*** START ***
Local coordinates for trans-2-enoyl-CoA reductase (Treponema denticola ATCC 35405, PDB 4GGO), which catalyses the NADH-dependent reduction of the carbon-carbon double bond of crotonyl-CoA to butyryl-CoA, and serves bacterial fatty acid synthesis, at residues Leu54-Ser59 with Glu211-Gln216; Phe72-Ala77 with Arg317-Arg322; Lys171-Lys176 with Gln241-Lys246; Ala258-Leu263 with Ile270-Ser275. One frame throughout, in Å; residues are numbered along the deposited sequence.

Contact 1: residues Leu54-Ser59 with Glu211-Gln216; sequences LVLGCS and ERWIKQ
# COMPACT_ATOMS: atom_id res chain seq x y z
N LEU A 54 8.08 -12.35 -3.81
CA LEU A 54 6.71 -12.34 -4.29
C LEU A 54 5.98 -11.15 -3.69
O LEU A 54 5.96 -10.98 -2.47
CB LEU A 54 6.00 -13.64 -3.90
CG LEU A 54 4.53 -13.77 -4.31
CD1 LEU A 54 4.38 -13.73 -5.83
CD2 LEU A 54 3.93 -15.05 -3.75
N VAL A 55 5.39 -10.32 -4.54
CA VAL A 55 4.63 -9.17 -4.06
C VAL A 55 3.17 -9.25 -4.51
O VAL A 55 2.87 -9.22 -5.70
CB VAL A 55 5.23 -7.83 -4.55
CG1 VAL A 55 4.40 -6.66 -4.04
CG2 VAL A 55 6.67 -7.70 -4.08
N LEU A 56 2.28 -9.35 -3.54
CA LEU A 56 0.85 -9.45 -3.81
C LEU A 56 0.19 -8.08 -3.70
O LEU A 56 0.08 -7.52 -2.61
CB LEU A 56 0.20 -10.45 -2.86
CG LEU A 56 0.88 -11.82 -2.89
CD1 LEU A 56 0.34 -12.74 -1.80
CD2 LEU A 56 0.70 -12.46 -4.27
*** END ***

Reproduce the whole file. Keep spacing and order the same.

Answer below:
Local coordinates for trans-2-enoyl-CoA reductase (Treponema denticola ATCC 35405, PDB 4GGO), which catalyses the NADH-dependent reduction of the carbon-carbon double bond of crotonyl-CoA to butyryl-CoA, and serves bacterial fatty acid synthesis, at residues Leu54-Ser59 with Glu211-Gln216; Phe72-Ala77 with Arg317-Arg322; Lys171-Lys176 with Gln241-Lys246; Ala258-Leu263 with Ile270-Ser275. One frame throughout, in Å; residues are numbered along the deposited sequence.

Contact 1: residues Leu54-Ser59 with Glu211-Gln216; sequences LVLGCS and ERWIKQ
# COMPACT_ATOMS: atom_id res chain seq x y z
N LEU A 54 8.08 -12.35 -3.81
CA LEU A 54 6.71 -12.34 -4.29
C LEU A 54 5.98 -11.15 -3.69
O LEU A 54 5.96 -10.98 -2.47
CB LEU A 54 6.00 -13.64 -3.90
CG LEU A 54 4.53 -13.77 -4.31
CD1 LEU A 54 4.38 -13.73 -5.83
CD2 LEU A 54 3.93 -15.05 -3.75
N VAL A 55 5.39 -10.32 -4.54
CA VAL A 55 4.63 -9.17 -4.06
C VAL A 55 3.17 -9.25 -4.51
O VAL A 55 2.87 -9.22 -5.70
CB VAL A 55 5.23 -7.83 -4.55
CG1 VAL A 55 4.40 -6.66 -4.04
CG2 VAL A 55 6.67 -7.70 -4.08
N LEU A 56 2.28 -9.35 -3.54
CA LEU A 56 0.85 -9.45 -3.81
C LEU A 56 0.19 -8.08 -3.70
O LEU A 56 0.08 -7.52 -2.61
CB LEU A 56 0.20 -10.45 -2.86
CG LEU A 56 0.88 -11.82 -2.89
CD1 LEU A 56 0.34 -12.74 -1.80
CD2 LEU A 56 0.70 -12.46 -4.27